Thusday, March 7, 2019, 11:30 CET
Storm / heavy rain
Alexander, Bennet, Cornelius
Europa, Central Europe
March 01 to 06, 2019
Satellite image (visible) from March 3, 2019
At the beginning of March, several storm lows swept across Europe in succession. Above all, the United Kingdom, Ireland, the Benelux countries and
Germany were affected. Winterstorm ALEXANDER first swept with gusts up to 181 kph on 02 March 2019 over the UK. Two days later, Winterstorm BENNET followed,
that also produced gusts up to 144 kph in Germany. On the backside of BENNET several squall lines formed over Germany, which also had heavy storm gusts. Directly
after BENNET storm low CORNELIUS followed.
The partly heavy storm gusts and gale-force gusts presented a big danger for the carnival parades, so that some of them had to be canceled. In the carnival strongholds such as Mainz, Dusseldorf and Cologne, they could take place anyway, albeit belatedly. On the frontside of BENNET strong warm air advection took place, so that in some places in Germany again vernal temperatures were reached, such as in Dresden-Klotzsche with 17°C. On the other hand, strong cold air advection took place on the rearside, causing the air to become labil. On the evening of March 05, another low hit the UK. CORNELIUS also brought storm and rain to many parts of Europe.
Deep ALEXANDER was already recognizable on Friday, March 01 as a wave disturbance on the Atlantic in the pressure charts. During the day it developed to a small edge low with a core pressure of 995 hPa. Due to the favorable situation in the zonal jet stream and a dry intrusion it began to intensify rapidly and the displacement speed increased at first. By the evening, the pressure fell to 985 hPa, the displacement speed, however, decreased. By the following day, the pressure in the center dropped to 965 hPa by noon. In 24 hours, the pressure dropped by 30 hPa, which corresponds to a rapid cyclogenesis. The center was now west of Ireland and shifted in the night of Sunday, March 3, towards east-northeast and moved north past Scotland. At night and in the morning, the gusts were the strongest due to the high pressure gradient. In Cairngron gusts up to 189 kph were registered. ALEXANDER made itself felt in Germany by the resurgent wind, as well as a rain band in the northwest. BENNET was not long in becoming noticeable and met the same day in the evening on the coasts of England and Ireland.
On the morning of March 3, BENNET was a wave disturbance with a pressure of 1000 hPa on the Atlantic and developed until the evening to a small very fast-moving edge low. He, too, underwent a rapid cyclogenesis as his pressure dropped by 25 hPa in 24 hours. As well as ALEXANDER, the reason lay in the favorable location in a jet stream branch. BENNET's center moved across the south of the UK and then shifted northeast across the North Sea. In the evening gusts up to 151 kph were measured in Great Britain. The main storm field hit Germany in the early morning of 4 March and there also caused gusts up to 144 kph on the Brocken or Feldberg in the Black Forest. On the backside of BENNET there was strong cold air advection. This led to a labilisation of the air mass and thus to showers and thunderstorms. There were several squall lines. The speed of displacement of BENNET decreased rapidly until the evening and its pressure stagnated at 975 hPa. It remained over the Baltic Sea and slowly shifted northeast towards the Finian coasts. The pressure gradient was slow to fan up so that it still remained stormy on Tuesday.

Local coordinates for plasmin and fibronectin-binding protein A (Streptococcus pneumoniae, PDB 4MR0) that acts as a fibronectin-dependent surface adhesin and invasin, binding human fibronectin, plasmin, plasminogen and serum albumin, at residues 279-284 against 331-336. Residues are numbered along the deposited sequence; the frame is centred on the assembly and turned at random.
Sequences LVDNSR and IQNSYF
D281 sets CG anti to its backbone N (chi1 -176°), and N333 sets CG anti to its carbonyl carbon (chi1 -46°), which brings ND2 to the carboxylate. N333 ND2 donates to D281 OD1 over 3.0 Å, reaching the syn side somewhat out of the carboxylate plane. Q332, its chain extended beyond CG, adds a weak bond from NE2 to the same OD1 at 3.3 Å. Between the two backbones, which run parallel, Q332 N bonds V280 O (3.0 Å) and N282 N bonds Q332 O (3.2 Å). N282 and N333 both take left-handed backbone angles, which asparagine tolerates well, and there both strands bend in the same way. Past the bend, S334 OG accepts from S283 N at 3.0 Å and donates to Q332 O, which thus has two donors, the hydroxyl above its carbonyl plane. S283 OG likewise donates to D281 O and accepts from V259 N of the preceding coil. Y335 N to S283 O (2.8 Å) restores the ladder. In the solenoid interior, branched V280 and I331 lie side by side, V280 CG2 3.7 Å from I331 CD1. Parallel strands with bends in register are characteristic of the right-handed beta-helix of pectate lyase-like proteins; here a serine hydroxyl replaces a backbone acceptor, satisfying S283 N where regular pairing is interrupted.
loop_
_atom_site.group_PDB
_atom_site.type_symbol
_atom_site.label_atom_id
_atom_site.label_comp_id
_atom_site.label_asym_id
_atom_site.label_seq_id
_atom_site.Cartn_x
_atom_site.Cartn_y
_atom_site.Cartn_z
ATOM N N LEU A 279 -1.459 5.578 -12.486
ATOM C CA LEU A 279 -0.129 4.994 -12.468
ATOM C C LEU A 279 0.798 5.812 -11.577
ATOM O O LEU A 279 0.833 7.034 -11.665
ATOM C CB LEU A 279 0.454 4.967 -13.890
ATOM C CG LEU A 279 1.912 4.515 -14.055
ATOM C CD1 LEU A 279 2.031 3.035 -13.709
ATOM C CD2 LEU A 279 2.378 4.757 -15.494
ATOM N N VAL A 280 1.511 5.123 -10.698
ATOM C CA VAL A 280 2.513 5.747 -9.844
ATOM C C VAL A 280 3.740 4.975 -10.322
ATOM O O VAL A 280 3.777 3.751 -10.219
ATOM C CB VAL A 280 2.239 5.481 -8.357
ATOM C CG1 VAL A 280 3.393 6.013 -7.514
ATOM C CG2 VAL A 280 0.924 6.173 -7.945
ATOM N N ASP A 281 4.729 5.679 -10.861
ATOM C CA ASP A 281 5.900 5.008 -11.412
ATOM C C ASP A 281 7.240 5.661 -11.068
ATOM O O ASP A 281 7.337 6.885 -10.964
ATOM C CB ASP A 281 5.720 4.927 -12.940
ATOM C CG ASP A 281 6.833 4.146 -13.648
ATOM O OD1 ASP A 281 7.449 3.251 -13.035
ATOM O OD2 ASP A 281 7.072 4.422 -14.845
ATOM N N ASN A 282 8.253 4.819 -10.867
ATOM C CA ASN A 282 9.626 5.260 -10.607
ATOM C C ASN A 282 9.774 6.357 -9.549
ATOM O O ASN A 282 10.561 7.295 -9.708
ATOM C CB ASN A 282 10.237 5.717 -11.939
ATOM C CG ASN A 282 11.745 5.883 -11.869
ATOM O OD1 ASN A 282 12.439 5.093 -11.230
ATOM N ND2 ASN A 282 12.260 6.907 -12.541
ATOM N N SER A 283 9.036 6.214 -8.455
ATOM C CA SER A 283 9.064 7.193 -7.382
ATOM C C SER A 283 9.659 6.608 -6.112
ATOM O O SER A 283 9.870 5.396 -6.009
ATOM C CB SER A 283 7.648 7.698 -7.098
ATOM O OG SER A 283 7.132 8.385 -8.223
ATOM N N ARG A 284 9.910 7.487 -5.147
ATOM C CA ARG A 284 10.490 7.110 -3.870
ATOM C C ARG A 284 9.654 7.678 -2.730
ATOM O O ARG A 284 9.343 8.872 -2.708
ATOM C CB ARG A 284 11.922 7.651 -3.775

There was no storm break for the Europe. Already on the evening of March 5, another storm low called CORNELIUS moved on. Stored in a longwave trough it lingered until the 7th of March over Irland and the United Kingdom. Its core pressure was 975 hPa and it shifted only slowly. With it led a cold front, which extends far to the south and formed the trough front. This cold front hit Spain and Portugal during the night from 5 to 6 March and had severe precipitation as well as storm gusts and gale-force gusts. In Spain gusts up to130 kph (la Pinalla) were measured and in 24 hours fell locally more than 76 mm precipitation (Pontevedra, Padron). France also was hit by severe thunderstorms and showers. Gusts up to 162 kph (Mont Aigonal) were measured.
The strong winds were caused by the high pressure gradients. This amounted to 100 km about 12 hPa (1000 km about 38 hPa). In Scotland, gusts up to 189 kph were registered, which corresponds to a category 3 hurricane on the Saffir-Simpson scale. Measured wind gusts (selection) in the United Kingdom (data source: Ogimet):